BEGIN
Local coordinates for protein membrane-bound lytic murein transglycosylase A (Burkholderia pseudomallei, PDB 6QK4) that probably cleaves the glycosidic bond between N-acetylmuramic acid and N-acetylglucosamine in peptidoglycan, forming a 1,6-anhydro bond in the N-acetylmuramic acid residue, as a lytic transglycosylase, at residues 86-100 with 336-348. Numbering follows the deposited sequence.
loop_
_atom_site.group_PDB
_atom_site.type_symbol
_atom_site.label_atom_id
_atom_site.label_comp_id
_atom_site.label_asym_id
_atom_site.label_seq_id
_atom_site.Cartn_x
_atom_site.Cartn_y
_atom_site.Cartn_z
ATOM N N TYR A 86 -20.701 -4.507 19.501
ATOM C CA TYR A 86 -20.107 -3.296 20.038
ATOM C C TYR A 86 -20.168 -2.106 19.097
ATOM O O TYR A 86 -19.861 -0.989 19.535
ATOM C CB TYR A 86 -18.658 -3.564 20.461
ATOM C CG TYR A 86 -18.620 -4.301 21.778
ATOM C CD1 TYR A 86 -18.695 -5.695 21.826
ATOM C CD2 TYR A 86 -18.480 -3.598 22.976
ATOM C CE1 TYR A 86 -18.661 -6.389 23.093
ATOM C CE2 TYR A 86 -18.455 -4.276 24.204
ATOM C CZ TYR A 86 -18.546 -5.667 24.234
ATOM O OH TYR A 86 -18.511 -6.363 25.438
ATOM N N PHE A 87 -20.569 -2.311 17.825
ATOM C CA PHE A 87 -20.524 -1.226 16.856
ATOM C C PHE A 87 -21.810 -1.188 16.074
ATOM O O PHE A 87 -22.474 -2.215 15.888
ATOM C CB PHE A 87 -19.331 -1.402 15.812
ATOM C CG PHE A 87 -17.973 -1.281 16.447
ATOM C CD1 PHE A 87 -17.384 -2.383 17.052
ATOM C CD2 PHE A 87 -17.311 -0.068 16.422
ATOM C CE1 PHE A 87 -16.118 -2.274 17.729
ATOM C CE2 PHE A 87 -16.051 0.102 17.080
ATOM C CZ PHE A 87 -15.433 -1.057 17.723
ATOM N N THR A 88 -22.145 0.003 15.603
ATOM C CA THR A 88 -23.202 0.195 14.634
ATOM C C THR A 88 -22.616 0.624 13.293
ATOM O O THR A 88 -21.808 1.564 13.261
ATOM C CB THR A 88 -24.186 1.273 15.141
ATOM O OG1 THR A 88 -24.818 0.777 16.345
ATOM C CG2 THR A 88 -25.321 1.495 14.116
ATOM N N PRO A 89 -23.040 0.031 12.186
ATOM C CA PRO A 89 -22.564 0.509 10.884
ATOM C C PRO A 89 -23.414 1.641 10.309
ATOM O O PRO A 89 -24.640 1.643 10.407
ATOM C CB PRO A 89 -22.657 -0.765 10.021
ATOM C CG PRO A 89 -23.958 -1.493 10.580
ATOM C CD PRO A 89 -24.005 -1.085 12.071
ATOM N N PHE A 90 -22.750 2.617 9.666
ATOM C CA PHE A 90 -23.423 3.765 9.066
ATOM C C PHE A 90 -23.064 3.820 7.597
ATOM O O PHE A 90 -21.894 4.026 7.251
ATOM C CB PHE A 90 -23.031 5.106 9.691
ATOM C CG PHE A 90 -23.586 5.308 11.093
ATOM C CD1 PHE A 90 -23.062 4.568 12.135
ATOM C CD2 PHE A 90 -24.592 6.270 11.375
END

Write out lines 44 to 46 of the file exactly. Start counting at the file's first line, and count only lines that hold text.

ATOM C C PRO A 89 -23.414 1.641 10.309
ATOM O O PRO A 89 -24.640 1.643 10.407
ATOM C CB PRO A 89 -22.657 -0.765 10.021